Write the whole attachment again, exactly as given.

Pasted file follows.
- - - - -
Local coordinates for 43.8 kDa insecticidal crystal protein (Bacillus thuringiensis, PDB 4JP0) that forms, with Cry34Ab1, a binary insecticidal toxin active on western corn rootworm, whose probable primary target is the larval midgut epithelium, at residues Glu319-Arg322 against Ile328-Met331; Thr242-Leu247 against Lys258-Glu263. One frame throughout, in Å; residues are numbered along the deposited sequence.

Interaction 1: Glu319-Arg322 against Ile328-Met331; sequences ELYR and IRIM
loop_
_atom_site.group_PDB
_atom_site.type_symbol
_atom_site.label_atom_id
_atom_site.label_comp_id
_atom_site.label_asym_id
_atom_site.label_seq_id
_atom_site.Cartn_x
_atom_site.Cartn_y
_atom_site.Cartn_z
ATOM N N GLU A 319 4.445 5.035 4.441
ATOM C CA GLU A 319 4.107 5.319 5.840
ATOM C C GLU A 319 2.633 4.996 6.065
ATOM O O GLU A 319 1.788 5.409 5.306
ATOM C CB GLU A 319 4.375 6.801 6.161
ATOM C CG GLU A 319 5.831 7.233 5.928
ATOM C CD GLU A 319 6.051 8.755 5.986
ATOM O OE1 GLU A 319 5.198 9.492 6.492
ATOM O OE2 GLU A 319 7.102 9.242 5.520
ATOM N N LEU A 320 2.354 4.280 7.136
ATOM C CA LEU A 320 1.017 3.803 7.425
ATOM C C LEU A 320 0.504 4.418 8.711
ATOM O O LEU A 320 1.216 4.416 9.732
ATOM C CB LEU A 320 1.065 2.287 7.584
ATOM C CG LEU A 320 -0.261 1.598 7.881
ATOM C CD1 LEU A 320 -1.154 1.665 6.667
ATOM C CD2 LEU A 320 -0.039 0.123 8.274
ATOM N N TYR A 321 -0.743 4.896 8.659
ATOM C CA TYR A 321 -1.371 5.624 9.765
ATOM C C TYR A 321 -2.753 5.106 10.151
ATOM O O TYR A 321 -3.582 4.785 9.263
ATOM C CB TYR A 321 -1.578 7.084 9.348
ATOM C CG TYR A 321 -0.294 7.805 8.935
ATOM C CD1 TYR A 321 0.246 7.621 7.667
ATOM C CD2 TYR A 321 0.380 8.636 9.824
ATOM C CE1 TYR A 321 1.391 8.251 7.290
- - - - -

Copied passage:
Local coordinates for 43.8 kDa insecticidal crystal protein (Bacillus thuringiensis, PDB 4JP0) that forms, with Cry34Ab1, a binary insecticidal toxin active on western corn rootworm, whose probable primary target is the larval midgut epithelium, at residues Glu319-Arg322 against Ile328-Met331; Thr242-Leu247 against Lys258-Glu263. One frame throughout, in Å; residues are numbered along the deposited sequence.

Interaction 1: Glu319-Arg322 against Ile328-Met331; sequences ELYR and IRIM
loop_
_atom_site.group_PDB
_atom_site.type_symbol
_atom_site.label_atom_id
_atom_site.label_comp_id
_atom_site.label_asym_id
_atom_site.label_seq_id
_atom_site.Cartn_x
_atom_site.Cartn_y
_atom_site.Cartn_z
ATOM N N GLU A 319 4.445 5.035 4.441
ATOM C CA GLU A 319 4.107 5.319 5.840
ATOM C C GLU A 319 2.633 4.996 6.065
ATOM O O GLU A 319 1.788 5.409 5.306
ATOM C CB GLU A 319 4.375 6.801 6.161
ATOM C CG GLU A 319 5.831 7.233 5.928
ATOM C CD GLU A 319 6.051 8.755 5.986
ATOM O OE1 GLU A 319 5.198 9.492 6.492
ATOM O OE2 GLU A 319 7.102 9.242 5.520
ATOM N N LEU A 320 2.354 4.280 7.136
ATOM C CA LEU A 320 1.017 3.803 7.425
ATOM C C LEU A 320 0.504 4.418 8.711
ATOM O O LEU A 320 1.216 4.416 9.732
ATOM C CB LEU A 320 1.065 2.287 7.584
ATOM C CG LEU A 320 -0.261 1.598 7.881
ATOM C CD1 LEU A 320 -1.154 1.665 6.667
ATOM C CD2 LEU A 320 -0.039 0.123 8.274
ATOM N N TYR A 321 -0.743 4.896 8.659
ATOM C CA TYR A 321 -1.371 5.624 9.765
ATOM C C TYR A 321 -2.753 5.106 10.151
ATOM O O TYR A 321 -3.582 4.785 9.263
ATOM C CB TYR A 321 -1.578 7.084 9.348
ATOM C CG TYR A 321 -0.294 7.805 8.935
ATOM C CD1 TYR A 321 0.246 7.621 7.667
ATOM C CD2 TYR A 321 0.380 8.636 9.824
ATOM C CE1 TYR A 321 1.391 8.251 7.290